Snowdog
          • 1 Day Ago
          @DaveMart
          "So if all ammonia for the US were produced in this way..." Speaking of the tooth fairy. We don't know if this a practical solution that will ever be used to produce any ammonia. It's essentially a lab experiment at this point, and you leap right to a mythical future where we get copious hydrogen because all ammonia will be produced like this.
          purrpullberra
          • 1 Day Ago
          @DaveMart
          Sir: you claim you make "real world" calculation. But it is NOT real world to extrapolate from one small experiment in a lab!! You need to cite WAY more than just some 2 step elementary math problem for you to be talking sensibly. We'd love to discuss "real world" but you are not making any sense. There is NO WAY to know if all that ammonia can be used on the scale necessary and you are not capable of speaking to that. Plus how much electricity does it take to make that hydrogen and ammonia that way? Do you know how far a Tesla could drive on that electricity? Why waste it making hydrogen? And btw, even in Seattle, in the midst of the doldrums and clouds, there is plenty of solar energy to power a home or biz and do solar hot water. So the childish line about Chicago winters rings very hollow. See, anyone with facts can tear your comments to shreds.
        Marus
        • 1 Day Ago
        @DaveMart
        Gas stations or Hydrogen Stations are finished. EV will rule. Easy charging everywhere will break the station oligopoly or whatever.
        PeterScott
        • 1 Day Ago
        @DaveMart
        "... done with sunlight and water" Mainly they seem to be talking about an Electro-chemical process. Where they electrolyze steam in the presence of a variety of chemicals. No real indication this is remotely practical/economic.
        archos
        • 1 Day Ago
        @DaveMart
        You don't have any idea how hydrogen would be produced, you just know its enough for "several million fuel cell cars". You're talking out your behind. Its also disingenuous to say they are overcoming the storage problem with solar. Its extremely inefficient to use solar for hydrogen, its more expensive than with natural gas, and its a time consuming process. Even if it can be done, it won't be, because of all the factors I just said.
        purrpullberra
        • 1 Day Ago
        @DaveMart
        One other thing I wanted to mention is that there are lots of legitimate uses and needs for hydrogen. All of those uses are stationary in order to fit a separate heat exchanger setup to bump efficiency up to a respectable level. Taking a lot of it for vehicle mass consumption could threaten the supply to those use cases. Yes, 'they' could make more. But see what happens when refineries shift to making new fuel twice a year. There is a shortfall, prices go up and consumers end up paying MORE. Giving oil companies any room in your life allows them to ultimately RAPE you in the end (pun intended).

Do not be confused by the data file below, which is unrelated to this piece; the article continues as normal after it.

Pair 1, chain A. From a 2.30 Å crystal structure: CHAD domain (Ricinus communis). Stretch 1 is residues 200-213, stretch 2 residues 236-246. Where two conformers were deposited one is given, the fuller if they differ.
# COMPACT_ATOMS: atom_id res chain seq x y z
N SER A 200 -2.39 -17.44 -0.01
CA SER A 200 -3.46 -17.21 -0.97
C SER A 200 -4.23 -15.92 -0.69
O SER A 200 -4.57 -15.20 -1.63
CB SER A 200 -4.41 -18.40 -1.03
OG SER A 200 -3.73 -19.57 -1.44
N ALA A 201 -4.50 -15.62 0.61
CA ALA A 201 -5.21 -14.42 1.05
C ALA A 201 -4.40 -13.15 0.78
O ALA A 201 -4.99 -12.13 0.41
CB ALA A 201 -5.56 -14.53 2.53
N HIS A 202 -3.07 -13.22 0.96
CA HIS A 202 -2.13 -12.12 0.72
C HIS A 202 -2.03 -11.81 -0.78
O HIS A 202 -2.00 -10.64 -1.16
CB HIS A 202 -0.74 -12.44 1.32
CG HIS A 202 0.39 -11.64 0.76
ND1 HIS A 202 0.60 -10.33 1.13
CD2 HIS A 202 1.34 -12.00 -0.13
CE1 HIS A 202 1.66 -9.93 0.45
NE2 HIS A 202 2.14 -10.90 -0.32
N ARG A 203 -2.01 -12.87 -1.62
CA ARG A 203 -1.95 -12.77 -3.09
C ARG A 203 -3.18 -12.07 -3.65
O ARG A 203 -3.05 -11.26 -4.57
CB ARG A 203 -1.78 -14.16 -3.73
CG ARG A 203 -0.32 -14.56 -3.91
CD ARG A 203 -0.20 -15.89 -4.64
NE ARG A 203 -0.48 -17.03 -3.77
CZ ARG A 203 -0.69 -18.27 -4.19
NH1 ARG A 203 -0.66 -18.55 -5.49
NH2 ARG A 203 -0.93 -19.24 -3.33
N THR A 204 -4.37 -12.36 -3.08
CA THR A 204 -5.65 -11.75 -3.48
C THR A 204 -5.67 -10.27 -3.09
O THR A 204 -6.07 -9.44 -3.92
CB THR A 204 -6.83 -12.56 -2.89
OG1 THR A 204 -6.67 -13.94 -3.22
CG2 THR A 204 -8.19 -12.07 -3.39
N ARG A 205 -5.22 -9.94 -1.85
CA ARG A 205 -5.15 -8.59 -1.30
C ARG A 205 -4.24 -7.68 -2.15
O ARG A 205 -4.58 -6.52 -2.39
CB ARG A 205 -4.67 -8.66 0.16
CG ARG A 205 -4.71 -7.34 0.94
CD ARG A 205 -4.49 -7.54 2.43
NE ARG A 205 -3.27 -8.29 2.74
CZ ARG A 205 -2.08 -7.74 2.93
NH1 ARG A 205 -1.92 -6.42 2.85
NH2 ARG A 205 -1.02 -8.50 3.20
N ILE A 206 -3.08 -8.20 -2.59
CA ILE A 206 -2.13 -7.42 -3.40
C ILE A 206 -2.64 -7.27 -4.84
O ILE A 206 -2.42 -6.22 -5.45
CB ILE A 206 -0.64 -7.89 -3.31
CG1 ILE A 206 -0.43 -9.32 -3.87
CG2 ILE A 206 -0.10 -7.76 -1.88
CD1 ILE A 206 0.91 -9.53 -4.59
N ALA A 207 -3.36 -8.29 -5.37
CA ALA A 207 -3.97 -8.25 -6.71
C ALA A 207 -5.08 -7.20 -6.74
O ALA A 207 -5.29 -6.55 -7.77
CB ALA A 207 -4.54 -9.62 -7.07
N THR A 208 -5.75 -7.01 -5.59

Snowdog
        • 1 Day Ago
        @DaveMart
        It's nothing but a lab experiment at this point, of unknown practicality, and unknown economics, but you are ready to claim it will power millions of FCVs?? That's a stretch even for you.
        DarylMc
        • 1 Day Ago
        @DaveMart
        Hi DaveMart On the topic of energy storage have a look at this link to a hydro electric storage scheme near my hometown. http://www.csenergy.com.au/content-(168)-wivenhoe.htm I toured this facility in 1984 and they claim power output can be brought from 0 to 500MW in 14 seconds. For scale consider 500 Bugatti Veyron engines at full power. Not huge but nothing to scoff at. As far as I know it has not been highly utilised over the decades but an increasing solar contribution to the grid may see this type of storage become valuable for night time use.
          DarylMc
          • 1 Day Ago
          @DarylMc
          I just checked the current demand for the region. A larger area than the whole UK is running at 2000MW at 6pm on a Sunday night. That's mid winter too, it's dropped down to 17 degrees already:)
          DarylMc
          • 1 Day Ago
          @DarylMc
          17 degrees C in case anyone is too horrified by the hardship for the souls who live here:)
      Thereminator
      • 4 Months Ago
      We feel that it will take approximately five years to Con the public into Paying for the fueling infrastructure...and Then it will be profitable...for Us....that is....
      Neil Blanchard
      • 1 Day Ago
      ... and I have some land in Florida, and a bridge in New York City for sale ...